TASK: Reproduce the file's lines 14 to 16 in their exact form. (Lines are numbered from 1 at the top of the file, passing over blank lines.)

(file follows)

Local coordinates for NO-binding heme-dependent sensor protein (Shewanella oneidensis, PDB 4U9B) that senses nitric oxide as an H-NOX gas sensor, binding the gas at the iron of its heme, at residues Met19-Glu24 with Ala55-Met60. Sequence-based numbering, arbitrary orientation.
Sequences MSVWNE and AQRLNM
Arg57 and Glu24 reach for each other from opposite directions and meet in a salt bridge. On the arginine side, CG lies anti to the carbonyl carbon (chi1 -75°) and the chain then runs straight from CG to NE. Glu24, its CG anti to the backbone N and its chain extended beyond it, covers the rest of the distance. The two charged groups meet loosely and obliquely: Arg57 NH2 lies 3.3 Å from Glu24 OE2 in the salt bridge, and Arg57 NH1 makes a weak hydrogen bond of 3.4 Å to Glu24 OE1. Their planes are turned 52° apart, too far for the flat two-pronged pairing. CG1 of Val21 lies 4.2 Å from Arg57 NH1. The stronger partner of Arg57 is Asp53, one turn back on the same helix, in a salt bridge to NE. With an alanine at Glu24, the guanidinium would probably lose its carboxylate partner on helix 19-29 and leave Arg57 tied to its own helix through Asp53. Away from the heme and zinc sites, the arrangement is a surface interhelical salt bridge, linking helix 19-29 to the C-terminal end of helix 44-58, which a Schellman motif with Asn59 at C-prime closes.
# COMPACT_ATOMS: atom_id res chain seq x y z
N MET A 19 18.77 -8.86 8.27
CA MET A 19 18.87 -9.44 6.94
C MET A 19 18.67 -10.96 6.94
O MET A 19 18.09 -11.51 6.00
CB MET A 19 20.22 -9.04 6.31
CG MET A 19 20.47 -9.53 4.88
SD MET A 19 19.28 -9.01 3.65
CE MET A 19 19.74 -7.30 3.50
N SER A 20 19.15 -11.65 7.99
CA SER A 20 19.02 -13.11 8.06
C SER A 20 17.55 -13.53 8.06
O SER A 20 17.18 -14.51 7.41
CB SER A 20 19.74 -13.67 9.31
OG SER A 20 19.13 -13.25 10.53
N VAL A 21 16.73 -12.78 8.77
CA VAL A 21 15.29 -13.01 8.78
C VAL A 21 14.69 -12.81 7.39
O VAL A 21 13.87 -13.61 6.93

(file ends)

CA SER A 20 19.02 -13.11 8.06
C SER A 20 17.55 -13.53 8.06
O SER A 20 17.18 -14.51 7.41